Getting Dirty in Atlantic City

There’s a lot of old, fading construction along Atlantic City’s famed boardwalk, and the newest construction is extremely vulnerable to the elements. The World Championship of Sand Sculpting happens every June quietly on the beach right by the raucousness that is Cesar’s Palace. To me, it was the most interesting activity happening in Atlantic City that day. During the drive up, the billboards boasted shows performed by stars who had their 15 minutes when I was growing up in the 1970s and 1980s, like Tim Allen and the Doobie Brothers. After nearly a decade of living in New Jersey, after years of driving by community center signs promoting bus trips to Atlantic City, we finally drove the two hours to see what there was to see.

Ambitious sand castle building was the best part.

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The rest of Atlantic City looked like a typical American shopping mall next to an ocean. Parallel to the waves, wiry, short men, many who looked Asian or Hispanic, pushed adult-sized strollers down the boardwalk without any visible huffing or puffing for their cargo was usually two large, pale people who obviously didn’t want to or couldn’t walk the long boardwalk. As my husband noted, Atlantic City is peeling away after all these years; door frames were chipped, glass was taped over, the giant statue of Cesar by the gelato stand looked ready to call it a night. The flickering, colored lights of the casino floor and all the counting and flashing numbers reminded me of Sesame Street skits.

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The sand sculpting contest drew artists from Singapore, Canada, Europe, and of course, coastal Texas and California, which have the biggest sandboxes for practice. There were about a dozen, larger-than-life sculptures and walking through the works took less than a half hour. But it was worth the two-hour drive. The sand sculptures were the dreamiest, most thoughtful part about Atlantic City, and these masterpieces have already been disassembled and the area cleaned and swept up, while chunky folks sunburn and seek the shade of a giant stroller pushed by a tiny guy.

Like other casino towns, Atlantic City is a safe house for dreamers. And Atlantic City inspires creativity. The Monopoly game board street names were adopted from this beach resort. And the whole concept behind the Miss America Pageant was to keep tourists enjoying the Atlantic City boardwalk after Labor Day. Judging women posing in bathing suits seemed like an idea that would stick and keep the money flowing. It worked. Nearly a century after the first Miss America Pageant, Atlantic City appears tired and trying, still focused on polishing up the tiara every year. Besides the yellowing decay of aging buildings facing the sea, and a two-week long sand sculpting show, there’s not much more to see. The Jersey Shore has never been our speed or style; you’re more likely to find us in the Catskills or the Adirondacks or Vermont, and we save our beach time for the west coast. We arrived by 11 am and cancelled our dinner reservations to get back on the road at 3 pm. I’ve been spoiled by the beaches on the west coast, which are such a different experience than the Jersey Shore. Visiting Atlantic City reminded me of visiting a great aunt who still wears the colors and makeup reminiscent of 1975, and you love her for it, you cheer her on, you eat what she spent hours in the kitchen making even though it makes you gassy, and you keep the visits brief.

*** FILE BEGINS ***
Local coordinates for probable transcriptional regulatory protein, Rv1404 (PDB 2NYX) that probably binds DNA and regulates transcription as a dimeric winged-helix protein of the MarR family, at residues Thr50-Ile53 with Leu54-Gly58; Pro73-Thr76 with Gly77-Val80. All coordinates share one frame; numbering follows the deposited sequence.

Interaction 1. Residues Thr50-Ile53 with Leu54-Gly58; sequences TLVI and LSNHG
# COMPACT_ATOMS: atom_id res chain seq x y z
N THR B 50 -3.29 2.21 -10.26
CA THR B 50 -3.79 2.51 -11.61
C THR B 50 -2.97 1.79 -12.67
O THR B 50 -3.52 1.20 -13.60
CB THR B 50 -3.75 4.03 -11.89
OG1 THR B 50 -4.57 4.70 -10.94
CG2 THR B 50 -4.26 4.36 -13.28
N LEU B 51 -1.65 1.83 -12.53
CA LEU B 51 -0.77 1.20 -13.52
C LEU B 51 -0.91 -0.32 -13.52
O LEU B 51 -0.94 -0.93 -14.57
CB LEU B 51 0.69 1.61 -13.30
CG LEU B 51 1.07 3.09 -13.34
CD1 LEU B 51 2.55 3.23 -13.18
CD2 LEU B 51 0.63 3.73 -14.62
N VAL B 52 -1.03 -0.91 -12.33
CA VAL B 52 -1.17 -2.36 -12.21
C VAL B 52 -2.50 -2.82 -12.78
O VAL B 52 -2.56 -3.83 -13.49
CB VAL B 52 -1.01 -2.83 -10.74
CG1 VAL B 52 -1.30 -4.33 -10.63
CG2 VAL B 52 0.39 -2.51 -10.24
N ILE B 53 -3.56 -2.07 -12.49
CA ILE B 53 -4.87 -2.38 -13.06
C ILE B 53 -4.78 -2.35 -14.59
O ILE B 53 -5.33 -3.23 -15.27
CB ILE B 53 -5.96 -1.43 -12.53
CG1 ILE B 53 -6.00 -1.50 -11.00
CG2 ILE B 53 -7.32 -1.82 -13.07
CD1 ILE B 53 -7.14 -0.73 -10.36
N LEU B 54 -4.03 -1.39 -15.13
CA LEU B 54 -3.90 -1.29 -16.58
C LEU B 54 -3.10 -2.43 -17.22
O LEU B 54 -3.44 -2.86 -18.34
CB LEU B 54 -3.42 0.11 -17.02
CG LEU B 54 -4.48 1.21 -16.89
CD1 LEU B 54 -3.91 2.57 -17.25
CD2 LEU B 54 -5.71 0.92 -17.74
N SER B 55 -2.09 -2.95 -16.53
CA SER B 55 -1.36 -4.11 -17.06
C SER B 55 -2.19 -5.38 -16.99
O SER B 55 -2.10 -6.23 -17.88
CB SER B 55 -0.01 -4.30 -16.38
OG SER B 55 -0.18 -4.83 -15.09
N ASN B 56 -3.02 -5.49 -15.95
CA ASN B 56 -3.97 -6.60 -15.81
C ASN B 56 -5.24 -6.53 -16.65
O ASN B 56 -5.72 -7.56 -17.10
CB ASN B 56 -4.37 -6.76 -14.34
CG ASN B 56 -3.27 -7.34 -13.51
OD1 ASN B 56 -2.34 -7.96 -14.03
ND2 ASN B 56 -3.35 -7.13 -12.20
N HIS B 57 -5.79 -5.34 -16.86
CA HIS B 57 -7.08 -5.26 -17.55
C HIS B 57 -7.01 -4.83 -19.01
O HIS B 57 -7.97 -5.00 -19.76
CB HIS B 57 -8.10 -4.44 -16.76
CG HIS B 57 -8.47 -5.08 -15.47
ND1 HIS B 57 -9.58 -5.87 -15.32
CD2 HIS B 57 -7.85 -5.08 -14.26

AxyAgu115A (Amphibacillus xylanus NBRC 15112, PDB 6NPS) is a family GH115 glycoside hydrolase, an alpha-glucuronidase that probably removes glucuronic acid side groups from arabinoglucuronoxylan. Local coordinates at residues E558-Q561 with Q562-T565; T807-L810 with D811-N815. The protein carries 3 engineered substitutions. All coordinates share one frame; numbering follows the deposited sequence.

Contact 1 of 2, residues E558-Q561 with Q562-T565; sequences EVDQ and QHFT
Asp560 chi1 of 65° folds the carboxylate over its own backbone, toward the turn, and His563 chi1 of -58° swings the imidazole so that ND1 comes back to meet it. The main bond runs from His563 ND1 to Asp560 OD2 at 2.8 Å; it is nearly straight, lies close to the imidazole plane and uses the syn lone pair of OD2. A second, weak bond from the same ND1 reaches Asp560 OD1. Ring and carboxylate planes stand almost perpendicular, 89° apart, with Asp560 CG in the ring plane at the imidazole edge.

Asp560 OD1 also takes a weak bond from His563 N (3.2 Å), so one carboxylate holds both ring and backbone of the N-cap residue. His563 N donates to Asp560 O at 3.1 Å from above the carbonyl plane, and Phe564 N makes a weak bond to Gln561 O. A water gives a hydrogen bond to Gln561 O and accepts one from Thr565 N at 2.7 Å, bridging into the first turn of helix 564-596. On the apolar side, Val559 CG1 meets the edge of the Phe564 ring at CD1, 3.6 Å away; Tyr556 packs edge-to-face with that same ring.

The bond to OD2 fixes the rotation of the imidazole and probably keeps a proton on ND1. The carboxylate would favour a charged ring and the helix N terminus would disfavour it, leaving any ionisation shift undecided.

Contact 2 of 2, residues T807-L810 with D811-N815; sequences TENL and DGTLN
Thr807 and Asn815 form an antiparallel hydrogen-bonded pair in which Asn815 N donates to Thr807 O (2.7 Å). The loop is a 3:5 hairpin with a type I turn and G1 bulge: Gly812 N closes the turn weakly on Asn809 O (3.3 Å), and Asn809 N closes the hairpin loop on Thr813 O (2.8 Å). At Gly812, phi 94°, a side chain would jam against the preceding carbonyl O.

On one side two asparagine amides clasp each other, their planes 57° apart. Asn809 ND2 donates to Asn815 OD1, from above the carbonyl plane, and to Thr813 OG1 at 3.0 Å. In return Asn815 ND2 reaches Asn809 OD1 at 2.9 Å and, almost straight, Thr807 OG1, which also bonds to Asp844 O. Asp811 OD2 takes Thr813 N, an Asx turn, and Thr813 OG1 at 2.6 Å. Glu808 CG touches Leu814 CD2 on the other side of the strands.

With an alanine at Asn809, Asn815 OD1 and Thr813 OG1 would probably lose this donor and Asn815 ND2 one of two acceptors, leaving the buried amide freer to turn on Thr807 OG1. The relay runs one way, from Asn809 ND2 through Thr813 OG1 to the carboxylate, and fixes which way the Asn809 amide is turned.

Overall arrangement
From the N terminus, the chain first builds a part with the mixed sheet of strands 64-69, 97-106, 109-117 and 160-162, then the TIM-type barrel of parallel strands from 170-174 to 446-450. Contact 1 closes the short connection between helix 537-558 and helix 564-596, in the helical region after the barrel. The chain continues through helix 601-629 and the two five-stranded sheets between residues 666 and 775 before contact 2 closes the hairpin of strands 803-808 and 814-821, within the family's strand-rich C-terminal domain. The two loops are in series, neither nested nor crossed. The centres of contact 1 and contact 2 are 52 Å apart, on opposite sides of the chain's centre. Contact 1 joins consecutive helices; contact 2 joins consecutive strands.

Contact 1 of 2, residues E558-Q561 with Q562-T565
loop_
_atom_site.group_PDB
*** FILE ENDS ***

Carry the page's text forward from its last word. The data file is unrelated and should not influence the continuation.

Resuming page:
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The Littlest Mermaid Poses By the Other Littlest Mermaid

Like a lonely sailor, Anna is obsessed with mermaids. She already knows that she wants to be a mermaid for Halloween and a new mermaid costume is already in her room, draped across her toy-buried bed.

While hunting for decent coffee (sorry Dunkin Donuts–I can’t run on your joe), we found a charming coffee shop in Point Pleasant where the furniture was ripped, the plates chipped, and the coffee disarmingly strong. Across the street from this coffee shop, called the Green Planet, was a lovely, hand-painted, signed mural featuring a voluptuous red-haired mermaid (why are they always red heads?). The mural was an ad for eyewear. And seriously–who wouldn’t want to drop a few hundred bucks on some sharp shades with this kind of enticement beckoning?

Beach Bumming–Jersey Style

I moved to New Jersey on January 10, 2004, one of the coldest days of that winter, and five and a half years later, I still feel like a stranger in a strange land, especially when summer circles around. That’s the time of year when people go to the “shore” to enjoy some “pie,” a thought that conjures up an image of shipwrecked sailors breathlessly reaching land to enjoy crusted tarts filled with fruit.

Not so in New Jersey. The “shore” is the beach and “pie” is pizza–usually pretty good pizza too (Garden State pizza rocks from Fort Lee to Camden!). Since Anna was born here and I’m raising a Jersey girl, I felt it was important to give her the Jersey Shore experience we had heard and read so much about. I approached the trip with an anthropological curiosity–exactly what was the Jersey Shore experience and what kept people coming back summer after summer? To answer my own question, we spent three days in Point Pleasant and now I can officially say to my kid “Remember that summer we took you to the Shore?” and she’ll immediately know what I’m talking about and won’t confuse it with the other “shores” that we have visited, which include Jamaica’s, Galapagos Islands’, Maine’s, and Santa Monica’s.